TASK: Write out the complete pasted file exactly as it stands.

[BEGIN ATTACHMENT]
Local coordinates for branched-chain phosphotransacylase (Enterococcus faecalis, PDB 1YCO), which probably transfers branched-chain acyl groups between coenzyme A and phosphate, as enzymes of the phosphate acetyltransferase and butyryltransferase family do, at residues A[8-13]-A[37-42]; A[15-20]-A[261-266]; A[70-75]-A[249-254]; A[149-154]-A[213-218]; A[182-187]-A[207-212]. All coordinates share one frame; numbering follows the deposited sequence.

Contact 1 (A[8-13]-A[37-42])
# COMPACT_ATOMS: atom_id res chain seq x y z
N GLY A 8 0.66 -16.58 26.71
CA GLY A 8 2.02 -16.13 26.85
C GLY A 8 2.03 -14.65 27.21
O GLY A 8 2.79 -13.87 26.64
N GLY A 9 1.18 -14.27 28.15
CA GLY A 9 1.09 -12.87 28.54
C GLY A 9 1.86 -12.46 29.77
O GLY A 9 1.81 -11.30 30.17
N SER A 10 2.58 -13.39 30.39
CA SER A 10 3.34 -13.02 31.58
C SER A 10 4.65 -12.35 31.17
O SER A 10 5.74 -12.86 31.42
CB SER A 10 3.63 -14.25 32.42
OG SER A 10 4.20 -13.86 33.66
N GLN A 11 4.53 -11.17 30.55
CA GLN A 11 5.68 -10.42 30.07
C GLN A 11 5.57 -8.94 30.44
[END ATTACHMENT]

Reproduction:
Local coordinates for branched-chain phosphotransacylase (Enterococcus faecalis, PDB 1YCO), which probably transfers branched-chain acyl groups between coenzyme A and phosphate, as enzymes of the phosphate acetyltransferase and butyryltransferase family do, at residues A[8-13]-A[37-42]; A[15-20]-A[261-266]; A[70-75]-A[249-254]; A[149-154]-A[213-218]; A[182-187]-A[207-212]. All coordinates share one frame; numbering follows the deposited sequence.

Contact 1 (A[8-13]-A[37-42])
# COMPACT_ATOMS: atom_id res chain seq x y z
N GLY A 8 0.66 -16.58 26.71
CA GLY A 8 2.02 -16.13 26.85
C GLY A 8 2.03 -14.65 27.21
O GLY A 8 2.79 -13.87 26.64
N GLY A 9 1.18 -14.27 28.15
CA GLY A 9 1.09 -12.87 28.54
C GLY A 9 1.86 -12.46 29.77
O GLY A 9 1.81 -11.30 30.17
N SER A 10 2.58 -13.39 30.39
CA SER A 10 3.34 -13.02 31.58
C SER A 10 4.65 -12.35 31.17
O SER A 10 5.74 -12.86 31.42
CB SER A 10 3.63 -14.25 32.42
OG SER A 10 4.20 -13.86 33.66
N GLN A 11 4.53 -11.17 30.55
CA GLN A 11 5.68 -10.42 30.07
C GLN A 11 5.57 -8.94 30.44